We crossed several rivers, which had become a routine at this point. At one of the crossings we saw another group of hikers that put big plastic around their boots and pants and waded across in those. That made us laugh, as it seemed a matter of time before the bag would burst and the boots would be full of water. But it turned out they were experienced, local hikers. They wanted to try the bag technique because they knew that the search & rescue teams crossed the rivers this way to save time. We were happy to have our assumptions corrected.

At the end of the day section we could see from the signs that we were close to the hut Emstrur, but we didn’t see it. Then as we descended a valley, it appeared on a small barren plateau amid the lave fields. It seemed to be a windswept and unhospitable location. But it was quite the opposite. The hut is at the side of a small canyon with a stream. The campsite is right on the side of the stream, with lots of vegetation. The canyon protects from wind, and the campsite is widespread, with many small tent spots. We liked this campsite a lot, and enjoyed the end of another sunny day.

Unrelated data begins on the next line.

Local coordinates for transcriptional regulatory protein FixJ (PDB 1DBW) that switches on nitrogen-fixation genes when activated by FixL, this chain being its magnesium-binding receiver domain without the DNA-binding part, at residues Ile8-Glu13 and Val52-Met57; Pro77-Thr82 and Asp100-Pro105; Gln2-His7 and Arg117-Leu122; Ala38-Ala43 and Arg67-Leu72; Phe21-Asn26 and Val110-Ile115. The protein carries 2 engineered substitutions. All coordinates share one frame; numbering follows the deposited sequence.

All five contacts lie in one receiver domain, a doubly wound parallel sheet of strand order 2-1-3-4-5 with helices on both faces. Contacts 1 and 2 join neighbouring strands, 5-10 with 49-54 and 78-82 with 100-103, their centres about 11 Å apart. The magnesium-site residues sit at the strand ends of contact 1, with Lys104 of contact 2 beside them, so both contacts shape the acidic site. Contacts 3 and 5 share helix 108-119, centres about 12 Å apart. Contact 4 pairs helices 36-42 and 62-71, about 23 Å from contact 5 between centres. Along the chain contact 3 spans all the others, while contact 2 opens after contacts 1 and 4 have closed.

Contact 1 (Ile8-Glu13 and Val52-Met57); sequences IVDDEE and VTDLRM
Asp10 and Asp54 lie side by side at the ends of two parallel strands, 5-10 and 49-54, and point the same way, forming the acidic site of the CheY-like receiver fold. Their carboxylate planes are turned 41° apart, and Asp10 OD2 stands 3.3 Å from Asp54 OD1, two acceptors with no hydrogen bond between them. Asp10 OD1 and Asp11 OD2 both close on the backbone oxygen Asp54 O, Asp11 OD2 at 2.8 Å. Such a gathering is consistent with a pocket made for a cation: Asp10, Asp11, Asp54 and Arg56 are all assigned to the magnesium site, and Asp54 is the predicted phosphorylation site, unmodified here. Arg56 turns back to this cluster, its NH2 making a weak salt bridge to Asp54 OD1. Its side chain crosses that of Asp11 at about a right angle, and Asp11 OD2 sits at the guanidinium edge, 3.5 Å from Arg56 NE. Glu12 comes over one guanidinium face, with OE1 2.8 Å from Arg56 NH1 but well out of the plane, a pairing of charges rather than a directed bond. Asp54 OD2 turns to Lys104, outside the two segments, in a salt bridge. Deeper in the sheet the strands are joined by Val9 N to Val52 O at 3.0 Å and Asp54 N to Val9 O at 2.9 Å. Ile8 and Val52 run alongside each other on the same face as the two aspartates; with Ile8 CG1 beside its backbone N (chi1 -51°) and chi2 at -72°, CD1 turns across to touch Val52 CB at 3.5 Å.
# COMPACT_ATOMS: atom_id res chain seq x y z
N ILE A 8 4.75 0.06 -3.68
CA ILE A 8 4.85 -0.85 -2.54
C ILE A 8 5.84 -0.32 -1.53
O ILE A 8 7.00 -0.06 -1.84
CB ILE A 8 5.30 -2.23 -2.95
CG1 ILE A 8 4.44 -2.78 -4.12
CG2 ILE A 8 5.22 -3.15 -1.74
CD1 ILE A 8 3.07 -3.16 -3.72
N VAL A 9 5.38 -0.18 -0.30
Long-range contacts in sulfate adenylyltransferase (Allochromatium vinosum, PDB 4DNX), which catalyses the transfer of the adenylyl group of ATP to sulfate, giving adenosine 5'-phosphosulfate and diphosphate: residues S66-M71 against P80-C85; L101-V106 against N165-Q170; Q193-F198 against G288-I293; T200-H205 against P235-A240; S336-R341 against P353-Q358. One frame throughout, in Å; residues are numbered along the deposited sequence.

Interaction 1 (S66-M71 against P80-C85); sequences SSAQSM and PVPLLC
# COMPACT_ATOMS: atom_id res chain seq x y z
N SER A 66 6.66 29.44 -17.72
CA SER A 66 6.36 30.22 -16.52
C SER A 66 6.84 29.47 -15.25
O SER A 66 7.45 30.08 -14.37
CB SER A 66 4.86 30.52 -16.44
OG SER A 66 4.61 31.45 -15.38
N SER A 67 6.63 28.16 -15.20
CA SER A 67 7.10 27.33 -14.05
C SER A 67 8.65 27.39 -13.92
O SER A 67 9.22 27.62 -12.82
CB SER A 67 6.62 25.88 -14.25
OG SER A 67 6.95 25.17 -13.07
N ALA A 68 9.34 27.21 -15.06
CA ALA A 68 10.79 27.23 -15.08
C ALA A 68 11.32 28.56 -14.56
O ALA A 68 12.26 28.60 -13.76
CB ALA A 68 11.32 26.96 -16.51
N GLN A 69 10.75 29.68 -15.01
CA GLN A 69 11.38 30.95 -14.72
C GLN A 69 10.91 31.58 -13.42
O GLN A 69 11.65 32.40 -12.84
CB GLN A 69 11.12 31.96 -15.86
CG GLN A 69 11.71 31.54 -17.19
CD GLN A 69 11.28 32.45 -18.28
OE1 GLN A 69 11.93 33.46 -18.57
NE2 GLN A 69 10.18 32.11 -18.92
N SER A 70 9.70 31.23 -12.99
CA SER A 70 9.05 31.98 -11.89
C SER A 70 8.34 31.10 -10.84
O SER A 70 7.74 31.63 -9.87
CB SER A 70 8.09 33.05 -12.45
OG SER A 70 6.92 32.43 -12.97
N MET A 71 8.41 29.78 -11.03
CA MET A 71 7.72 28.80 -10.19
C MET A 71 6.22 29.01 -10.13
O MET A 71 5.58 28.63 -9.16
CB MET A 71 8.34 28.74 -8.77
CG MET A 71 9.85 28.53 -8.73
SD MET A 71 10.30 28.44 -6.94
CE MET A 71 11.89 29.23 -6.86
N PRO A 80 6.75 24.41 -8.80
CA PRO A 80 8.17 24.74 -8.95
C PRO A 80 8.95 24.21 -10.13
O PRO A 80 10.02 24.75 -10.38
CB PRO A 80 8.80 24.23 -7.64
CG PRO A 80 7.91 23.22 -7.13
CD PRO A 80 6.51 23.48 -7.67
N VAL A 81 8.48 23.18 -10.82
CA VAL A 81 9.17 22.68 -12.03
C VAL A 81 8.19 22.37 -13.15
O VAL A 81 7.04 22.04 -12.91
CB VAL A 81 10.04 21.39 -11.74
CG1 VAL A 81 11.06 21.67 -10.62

The Emstrur hut and campsite
Our camp at Emstrur

Day four

Leaving Emstrur takes you through more barren lava fields. But the landscape slowly changes towards Thorsmork. The variation increases, and you pass small canyons.

The small canyons adds lots of variation to the hike

You cross a river, and from the other shore you are in a completely different setting surrounded by trees that reminded us of Sweden. The temperature increased, and it was warm as we reached the hut in Húsadalur.

There are several huts in Thorsmork. There is bus to Hvolsvollur operated by Reykjavik Excursions from several of the huts. The latest departure and the shortest busride is from Húsadalur, so we chose this departure because it gave us the most time in the mountains.

We were all tired and hungry, and enjoyed a good meal at the cafeteria in Húsadalur. They have both gluten free and vegetarian options on the menu.

We picked up the car at the Lava Centre in Hvolsvollur at around 18.30 and drove to the nearby holiday home we had rented for the night. It was a brand new and very large place which was perfect to unpack and do laundry after a hike. We bought fresh salmon and vegetables in Hvolsvollur and enjoyed a “real” meal while we talked about our hike on Laugavegur.